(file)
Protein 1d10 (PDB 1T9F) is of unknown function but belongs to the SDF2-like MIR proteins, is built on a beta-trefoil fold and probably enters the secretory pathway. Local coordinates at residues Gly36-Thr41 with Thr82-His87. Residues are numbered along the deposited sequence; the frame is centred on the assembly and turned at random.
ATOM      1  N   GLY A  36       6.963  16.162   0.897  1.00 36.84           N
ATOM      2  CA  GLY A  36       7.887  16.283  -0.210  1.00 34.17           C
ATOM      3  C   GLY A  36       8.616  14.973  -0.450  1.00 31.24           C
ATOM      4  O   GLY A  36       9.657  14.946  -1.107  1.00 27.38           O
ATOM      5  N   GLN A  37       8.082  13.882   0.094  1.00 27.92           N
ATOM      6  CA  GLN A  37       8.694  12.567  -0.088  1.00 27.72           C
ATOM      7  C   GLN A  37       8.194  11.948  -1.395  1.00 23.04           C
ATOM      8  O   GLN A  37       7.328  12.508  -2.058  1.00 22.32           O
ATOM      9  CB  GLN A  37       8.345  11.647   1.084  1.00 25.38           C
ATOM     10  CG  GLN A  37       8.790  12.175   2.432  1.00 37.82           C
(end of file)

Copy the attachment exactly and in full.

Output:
Protein 1d10 (PDB 1T9F) is of unknown function but belongs to the SDF2-like MIR proteins, is built on a beta-trefoil fold and probably enters the secretory pathway. Local coordinates at residues Gly36-Thr41 with Thr82-His87. Residues are numbered along the deposited sequence; the frame is centred on the assembly and turned at random.
ATOM      1  N   GLY A  36       6.963  16.162   0.897  1.00 36.84           N
ATOM      2  CA  GLY A  36       7.887  16.283  -0.210  1.00 34.17           C
ATOM      3  C   GLY A  36       8.616  14.973  -0.450  1.00 31.24           C
ATOM      4  O   GLY A  36       9.657  14.946  -1.107  1.00 27.38           O
ATOM      5  N   GLN A  37       8.082  13.882   0.094  1.00 27.92           N
ATOM      6  CA  GLN A  37       8.694  12.567  -0.088  1.00 27.72           C
ATOM      7  C   GLN A  37       8.194  11.948  -1.395  1.00 23.04           C
ATOM      8  O   GLN A  37       7.328  12.508  -2.058  1.00 22.32           O
ATOM      9  CB  GLN A  37       8.345  11.647   1.084  1.00 25.38           C
ATOM     10  CG  GLN A  37       8.790  12.175   2.432  1.00 37.82           C